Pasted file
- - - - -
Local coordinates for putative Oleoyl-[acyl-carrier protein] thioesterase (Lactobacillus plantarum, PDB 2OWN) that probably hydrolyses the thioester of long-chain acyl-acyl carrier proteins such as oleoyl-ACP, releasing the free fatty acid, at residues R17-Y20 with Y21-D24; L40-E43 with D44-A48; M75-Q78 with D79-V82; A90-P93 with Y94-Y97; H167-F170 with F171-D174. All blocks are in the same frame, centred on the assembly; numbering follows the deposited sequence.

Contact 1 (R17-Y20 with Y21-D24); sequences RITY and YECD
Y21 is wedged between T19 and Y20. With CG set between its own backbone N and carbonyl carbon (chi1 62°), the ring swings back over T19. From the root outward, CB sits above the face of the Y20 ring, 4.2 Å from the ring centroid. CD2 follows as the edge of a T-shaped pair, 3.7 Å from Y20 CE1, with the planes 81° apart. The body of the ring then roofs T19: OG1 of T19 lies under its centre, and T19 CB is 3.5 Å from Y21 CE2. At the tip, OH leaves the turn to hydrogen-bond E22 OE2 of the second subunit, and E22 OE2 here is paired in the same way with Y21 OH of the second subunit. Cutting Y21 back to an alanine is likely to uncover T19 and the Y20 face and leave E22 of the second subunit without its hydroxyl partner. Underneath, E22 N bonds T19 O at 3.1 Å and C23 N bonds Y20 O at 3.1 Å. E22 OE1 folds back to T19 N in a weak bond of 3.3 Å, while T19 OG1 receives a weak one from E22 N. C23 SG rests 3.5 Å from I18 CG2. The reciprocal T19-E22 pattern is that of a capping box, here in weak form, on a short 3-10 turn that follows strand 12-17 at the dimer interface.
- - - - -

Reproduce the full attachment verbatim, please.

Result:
Local coordinates for putative Oleoyl-[acyl-carrier protein] thioesterase (Lactobacillus plantarum, PDB 2OWN) that probably hydrolyses the thioester of long-chain acyl-acyl carrier proteins such as oleoyl-ACP, releasing the free fatty acid, at residues R17-Y20 with Y21-D24; L40-E43 with D44-A48; M75-Q78 with D79-V82; A90-P93 with Y94-Y97; H167-F170 with F171-D174. All blocks are in the same frame, centred on the assembly; numbering follows the deposited sequence.

Contact 1 (R17-Y20 with Y21-D24); sequences RITY and YECD
Y21 is wedged between T19 and Y20. With CG set between its own backbone N and carbonyl carbon (chi1 62°), the ring swings back over T19. From the root outward, CB sits above the face of the Y20 ring, 4.2 Å from the ring centroid. CD2 follows as the edge of a T-shaped pair, 3.7 Å from Y20 CE1, with the planes 81° apart. The body of the ring then roofs T19: OG1 of T19 lies under its centre, and T19 CB is 3.5 Å from Y21 CE2. At the tip, OH leaves the turn to hydrogen-bond E22 OE2 of the second subunit, and E22 OE2 here is paired in the same way with Y21 OH of the second subunit. Cutting Y21 back to an alanine is likely to uncover T19 and the Y20 face and leave E22 of the second subunit without its hydroxyl partner. Underneath, E22 N bonds T19 O at 3.1 Å and C23 N bonds Y20 O at 3.1 Å. E22 OE1 folds back to T19 N in a weak bond of 3.3 Å, while T19 OG1 receives a weak one from E22 N. C23 SG rests 3.5 Å from I18 CG2. The reciprocal T19-E22 pattern is that of a capping box, here in weak form, on a short 3-10 turn that follows strand 12-17 at the dimer interface.